US 'open' to direct talks with Iran
"These remain early days, and we don't anticipate an immediate breakthrough as there will be difficult discussions ahead. But we believe this is a healthy step forward," State Department spokesman Ned Price said.
"We do not anticipate presently that there will be direct talks between the United States and Iran through this process, though the United States remains open to them," he said.
The European Union announced Friday an in-person meeting in Vienna of all parties to the 2015 nuclear deal, formally known as the Joint Comprehensive Plan of Action, from which former president Donald Trump withdrew.
The Europeans said it would have "separate" contacts in Vienna with the United States and Iran quickly rejected a direct meeting with its arch-enemy as it presses President Joe Biden first to lift sanctions.
Price said that the "primary issues" for discussion in Vienna will be "the nuclear steps that Iran would need to take in order to return to compliance with the terms of the JCPOA, and the sanctions relief steps that the United States would need to take in order to return to compliance as well."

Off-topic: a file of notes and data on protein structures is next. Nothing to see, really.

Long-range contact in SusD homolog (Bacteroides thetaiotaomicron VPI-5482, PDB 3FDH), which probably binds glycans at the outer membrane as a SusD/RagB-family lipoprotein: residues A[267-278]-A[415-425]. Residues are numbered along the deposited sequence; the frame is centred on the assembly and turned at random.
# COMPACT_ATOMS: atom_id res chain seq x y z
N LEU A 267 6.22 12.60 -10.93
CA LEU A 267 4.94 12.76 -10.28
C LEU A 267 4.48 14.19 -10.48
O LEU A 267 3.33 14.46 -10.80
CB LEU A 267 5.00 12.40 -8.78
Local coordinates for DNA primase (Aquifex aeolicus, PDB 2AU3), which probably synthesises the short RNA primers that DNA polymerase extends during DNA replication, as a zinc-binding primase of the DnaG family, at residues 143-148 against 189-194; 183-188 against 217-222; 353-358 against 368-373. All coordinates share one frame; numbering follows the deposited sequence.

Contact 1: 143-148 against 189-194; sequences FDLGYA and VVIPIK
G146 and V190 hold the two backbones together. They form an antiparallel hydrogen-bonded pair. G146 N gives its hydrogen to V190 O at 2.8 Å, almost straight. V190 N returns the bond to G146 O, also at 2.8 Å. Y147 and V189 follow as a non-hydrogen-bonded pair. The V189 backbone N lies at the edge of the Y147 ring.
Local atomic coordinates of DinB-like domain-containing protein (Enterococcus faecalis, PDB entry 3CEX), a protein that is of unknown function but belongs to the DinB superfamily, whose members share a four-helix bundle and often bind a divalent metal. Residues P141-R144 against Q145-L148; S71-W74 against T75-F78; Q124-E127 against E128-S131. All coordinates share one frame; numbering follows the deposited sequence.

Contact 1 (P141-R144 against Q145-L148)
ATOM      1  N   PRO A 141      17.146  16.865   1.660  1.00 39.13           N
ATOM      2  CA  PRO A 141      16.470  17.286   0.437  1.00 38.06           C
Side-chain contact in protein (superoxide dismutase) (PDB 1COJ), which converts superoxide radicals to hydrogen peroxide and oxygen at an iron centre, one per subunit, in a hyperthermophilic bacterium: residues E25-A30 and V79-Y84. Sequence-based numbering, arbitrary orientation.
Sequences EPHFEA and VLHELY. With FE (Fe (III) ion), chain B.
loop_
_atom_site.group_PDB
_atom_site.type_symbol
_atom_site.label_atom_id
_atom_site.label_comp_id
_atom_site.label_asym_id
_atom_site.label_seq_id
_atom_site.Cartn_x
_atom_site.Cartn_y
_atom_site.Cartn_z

Iran has insisted that the United States must act first on removing the Trump sanctions, which include a unilateral effort to stop all its oil exports, before it will roll back measures away from compliance that it had taken as a protest.
The Vienna talks will also include the governments of Britain, China, France, Germany and Russia which all remain parties and supporters of the nuclear deal negotiated under former US president Barack Obama.
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